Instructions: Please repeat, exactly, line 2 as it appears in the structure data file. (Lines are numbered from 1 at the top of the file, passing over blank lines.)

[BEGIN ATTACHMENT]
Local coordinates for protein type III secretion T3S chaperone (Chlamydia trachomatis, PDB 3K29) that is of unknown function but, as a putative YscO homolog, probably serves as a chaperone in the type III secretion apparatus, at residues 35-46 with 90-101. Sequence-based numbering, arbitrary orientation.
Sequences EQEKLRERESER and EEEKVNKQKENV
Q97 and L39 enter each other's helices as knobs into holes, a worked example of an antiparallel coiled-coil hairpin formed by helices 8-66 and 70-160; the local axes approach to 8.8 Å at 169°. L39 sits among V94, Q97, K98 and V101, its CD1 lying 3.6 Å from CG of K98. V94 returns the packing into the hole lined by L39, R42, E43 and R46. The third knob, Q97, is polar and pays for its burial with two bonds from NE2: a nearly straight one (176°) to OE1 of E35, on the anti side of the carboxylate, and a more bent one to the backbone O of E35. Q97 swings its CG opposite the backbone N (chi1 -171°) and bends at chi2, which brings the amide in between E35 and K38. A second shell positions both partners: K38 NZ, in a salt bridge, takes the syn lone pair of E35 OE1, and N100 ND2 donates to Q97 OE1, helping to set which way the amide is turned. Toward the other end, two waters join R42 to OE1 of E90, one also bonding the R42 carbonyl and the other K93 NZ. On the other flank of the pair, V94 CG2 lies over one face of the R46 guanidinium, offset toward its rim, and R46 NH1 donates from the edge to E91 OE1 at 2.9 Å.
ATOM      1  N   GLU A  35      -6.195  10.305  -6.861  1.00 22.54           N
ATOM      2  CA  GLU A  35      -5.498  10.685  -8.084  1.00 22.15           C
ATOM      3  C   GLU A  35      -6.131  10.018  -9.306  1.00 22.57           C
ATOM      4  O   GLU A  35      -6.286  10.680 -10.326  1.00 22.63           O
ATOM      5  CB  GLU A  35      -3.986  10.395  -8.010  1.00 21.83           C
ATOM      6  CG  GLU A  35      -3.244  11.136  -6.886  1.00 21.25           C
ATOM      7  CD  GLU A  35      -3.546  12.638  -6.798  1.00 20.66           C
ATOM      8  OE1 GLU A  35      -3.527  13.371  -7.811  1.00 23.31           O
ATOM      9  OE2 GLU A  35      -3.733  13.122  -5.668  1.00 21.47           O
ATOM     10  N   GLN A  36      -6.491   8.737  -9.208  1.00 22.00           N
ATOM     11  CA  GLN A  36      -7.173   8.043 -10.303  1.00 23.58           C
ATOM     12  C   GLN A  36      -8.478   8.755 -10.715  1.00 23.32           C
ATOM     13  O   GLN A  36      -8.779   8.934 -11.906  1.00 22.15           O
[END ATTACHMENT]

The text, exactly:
Sequences EQEKLRERESER and EEEKVNKQKENV